Simplicity and forgiveness of charcoal…”

Paul Zimmerman in conversation with Erica Bren


Paul Zimmerman:  How did you get interested in art?

Erica Bren: In my childhood, I would visit my horse on Kohala coast on the Big Island of Hawaii. The ranch house was full of Islamic art. The arabesques ornamentation and abstract motifs ignited my curiosity in world cultures represented through art. 

PZ: Your charcoal drawings often depict horses. Why are they important for you?

EB: My love for horses inspire my paintings, representing power, freedom, and pure raw energy. 

I consider how paintings are capable of bettering ones emotional landscape. Strength, movement, peace, tranquility. The horse is not just a reminder of these traits but an inspired feeling. 

Living in Sun Valley Idaho, I thought about what people would want on the walls in their homes. Homes are the most intimate place. 

After painting the first couple horses, my paintings started to sell, and began to be noticed by galleries. I started receiving commissions for large scale horse portraits. The horse painting series snowballed my success as an artist. 

As an artist, I ask how I can give through my paintings. Art has energy, I wonder can a painting be grounding? Can a painting give strength to someone? Can a painting be healing?  Can a painting remind the viewer of love and connect them to their core feelings? 

PZ:  What is your artistic process?

EB: Nature inspires color combinations. My favorite painting was created by looking out to a snow storm from a top of a mountain while skiing. There was the most beautiful grey scale. I went home and painted “Grey”.  Everything I see when I look around is the beginning of my artistic process. 

PZ: Do you have any particular goal in mind when

your start a new piece?

EB: There is an image of a feeling I want to capture. When I begin a painting it creates and evolves into what it wants to be. I let go of the control, and the paint takes over. 

PZ:  Has your practice changed over time? 

EB: Yes. I used to only understand monochromatic charcoal drawing techniques. Over the past 6 years Ive evolved from the Simplicity and forgiveness of charcoal  into creating a theory for painting with colors I could make sense of. 

PZ: Which artists are you most influenced by? 

EB: I am influenced by the feeling Jean-Honoré Fragonard transcends through his paintings.  When I look at his work it creates the most luxurious relaxing fun feeling of freedom and romance. Rococo and the Fête Galante have always resonated with my innate desire to express the feeling of nature through my art.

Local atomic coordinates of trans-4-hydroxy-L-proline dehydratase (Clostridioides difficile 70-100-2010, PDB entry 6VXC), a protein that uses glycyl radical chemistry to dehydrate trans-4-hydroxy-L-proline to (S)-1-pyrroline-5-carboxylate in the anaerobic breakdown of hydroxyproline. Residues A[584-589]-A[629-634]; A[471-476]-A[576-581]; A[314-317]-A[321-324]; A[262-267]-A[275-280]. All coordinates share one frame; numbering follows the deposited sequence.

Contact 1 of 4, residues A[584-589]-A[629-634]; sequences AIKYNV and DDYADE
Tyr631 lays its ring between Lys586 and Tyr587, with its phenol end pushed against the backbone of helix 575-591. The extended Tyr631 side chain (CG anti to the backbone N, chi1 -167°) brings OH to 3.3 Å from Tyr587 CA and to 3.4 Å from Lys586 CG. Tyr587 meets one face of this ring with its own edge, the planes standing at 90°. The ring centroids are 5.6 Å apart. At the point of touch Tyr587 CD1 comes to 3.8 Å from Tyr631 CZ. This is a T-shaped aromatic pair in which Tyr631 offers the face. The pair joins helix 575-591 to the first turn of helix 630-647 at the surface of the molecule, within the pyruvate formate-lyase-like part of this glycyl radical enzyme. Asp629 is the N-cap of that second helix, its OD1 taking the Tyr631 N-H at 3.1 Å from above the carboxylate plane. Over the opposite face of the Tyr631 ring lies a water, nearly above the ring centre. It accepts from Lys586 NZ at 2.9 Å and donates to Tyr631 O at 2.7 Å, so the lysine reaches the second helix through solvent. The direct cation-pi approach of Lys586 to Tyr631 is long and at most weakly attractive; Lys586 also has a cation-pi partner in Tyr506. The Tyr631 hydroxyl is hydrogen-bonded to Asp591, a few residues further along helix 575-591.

PZ: How would you define yourself as an artist?

EB: Have the ability to focus on the opalescent of my surroundings and put it on canvas. 

PZ: What are you working on now?

EB: I am building on my past paintings and allowing my mind to see things differently so I can take my paintings to the next level. It’s so easy to get caught up in the perfection of an image. I am working to let go of an idea and allow more fun to come into the paintings. 

There was a ceramics class my instructor recommended I take. It was a very curious class to me. We were told to make the perfect vases, and the perfect bowls. The instructor then gave us broken pieces of wood and hammers to smash them. I was shocked to ruin the perfection. And then by ruining the perfect vase, the ceramic vessel became something entirely new. And born into something incredibly beautiful. One of a kind, something not able to be recreated. I want to take this concept and apply it to my ideals of painting. 

PZ: How does the pandemic influence your work and sensibility?

EB: Pandemic gave me perspective on how My Art can fit into the world. 

Art as a life raft in a time of uncertainty,

Focusing on the power of creativity and choosing to create images to bring people joy.  

Art like entertainment is an escape for the viewer. Creating a parasympathetic state and allowing enjoyment and natural thought. The pandemic created a fight of flight feeling for so many. So I found it important to focus on the beauty in the paintings. 

PZ: What is your next project?

EB: I am starting series of large scale paintings incorporating lush textiles to compliment contemporary alpine interior aesthetics. 

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